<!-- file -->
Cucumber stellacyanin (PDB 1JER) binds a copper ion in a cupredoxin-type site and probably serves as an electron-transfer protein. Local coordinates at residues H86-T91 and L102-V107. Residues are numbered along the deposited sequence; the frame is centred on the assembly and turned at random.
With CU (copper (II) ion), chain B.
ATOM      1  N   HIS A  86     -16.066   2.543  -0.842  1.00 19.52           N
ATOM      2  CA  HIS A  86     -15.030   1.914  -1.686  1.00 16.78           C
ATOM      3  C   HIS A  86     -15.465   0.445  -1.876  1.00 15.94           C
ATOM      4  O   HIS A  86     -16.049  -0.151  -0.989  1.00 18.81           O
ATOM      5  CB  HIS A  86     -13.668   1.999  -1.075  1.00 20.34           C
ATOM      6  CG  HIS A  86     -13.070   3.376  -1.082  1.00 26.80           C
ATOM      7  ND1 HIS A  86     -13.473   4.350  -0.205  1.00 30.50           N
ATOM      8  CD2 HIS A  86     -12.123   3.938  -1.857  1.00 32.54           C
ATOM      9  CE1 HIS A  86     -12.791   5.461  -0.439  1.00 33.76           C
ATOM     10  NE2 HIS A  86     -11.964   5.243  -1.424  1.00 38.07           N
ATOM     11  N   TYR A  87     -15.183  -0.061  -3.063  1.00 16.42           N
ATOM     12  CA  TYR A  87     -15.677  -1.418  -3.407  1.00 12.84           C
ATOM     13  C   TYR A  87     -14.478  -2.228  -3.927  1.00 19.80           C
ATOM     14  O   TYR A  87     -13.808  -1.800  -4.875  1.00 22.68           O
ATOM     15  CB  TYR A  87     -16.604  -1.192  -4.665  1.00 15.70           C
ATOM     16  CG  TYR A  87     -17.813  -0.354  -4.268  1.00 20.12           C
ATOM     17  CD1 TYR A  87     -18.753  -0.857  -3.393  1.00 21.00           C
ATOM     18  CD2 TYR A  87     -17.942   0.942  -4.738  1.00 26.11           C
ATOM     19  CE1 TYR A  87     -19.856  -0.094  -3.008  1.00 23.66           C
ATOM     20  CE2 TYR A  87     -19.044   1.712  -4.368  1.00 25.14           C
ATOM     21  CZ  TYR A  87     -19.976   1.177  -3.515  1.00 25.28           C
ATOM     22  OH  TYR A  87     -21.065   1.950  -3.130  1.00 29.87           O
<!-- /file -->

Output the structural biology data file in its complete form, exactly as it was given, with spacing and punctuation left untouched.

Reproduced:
Cucumber stellacyanin (PDB 1JER) binds a copper ion in a cupredoxin-type site and probably serves as an electron-transfer protein. Local coordinates at residues H86-T91 and L102-V107. Residues are numbered along the deposited sequence; the frame is centred on the assembly and turned at random.
With CU (copper (II) ion), chain B.
ATOM      1  N   HIS A  86     -16.066   2.543  -0.842  1.00 19.52           N
ATOM      2  CA  HIS A  86     -15.030   1.914  -1.686  1.00 16.78           C
ATOM      3  C   HIS A  86     -15.465   0.445  -1.876  1.00 15.94           C
ATOM      4  O   HIS A  86     -16.049  -0.151  -0.989  1.00 18.81           O
ATOM      5  CB  HIS A  86     -13.668   1.999  -1.075  1.00 20.34           C
ATOM      6  CG  HIS A  86     -13.070   3.376  -1.082  1.00 26.80           C
ATOM      7  ND1 HIS A  86     -13.473   4.350  -0.205  1.00 30.50           N
ATOM      8  CD2 HIS A  86     -12.123   3.938  -1.857  1.00 32.54           C
ATOM      9  CE1 HIS A  86     -12.791   5.461  -0.439  1.00 33.76           C
ATOM     10  NE2 HIS A  86     -11.964   5.243  -1.424  1.00 38.07           N
ATOM     11  N   TYR A  87     -15.183  -0.061  -3.063  1.00 16.42           N
ATOM     12  CA  TYR A  87     -15.677  -1.418  -3.407  1.00 12.84           C
ATOM     13  C   TYR A  87     -14.478  -2.228  -3.927  1.00 19.80           C
ATOM     14  O   TYR A  87     -13.808  -1.800  -4.875  1.00 22.68           O
ATOM     15  CB  TYR A  87     -16.604  -1.192  -4.665  1.00 15.70           C
ATOM     16  CG  TYR A  87     -17.813  -0.354  -4.268  1.00 20.12           C
ATOM     17  CD1 TYR A  87     -18.753  -0.857  -3.393  1.00 21.00           C
ATOM     18  CD2 TYR A  87     -17.942   0.942  -4.738  1.00 26.11           C
ATOM     19  CE1 TYR A  87     -19.856  -0.094  -3.008  1.00 23.66           C
ATOM     20  CE2 TYR A  87     -19.044   1.712  -4.368  1.00 25.14           C
ATOM     21  CZ  TYR A  87     -19.976   1.177  -3.515  1.00 25.28           C
ATOM     22  OH  TYR A  87     -21.065   1.950  -3.130  1.00 29.87           O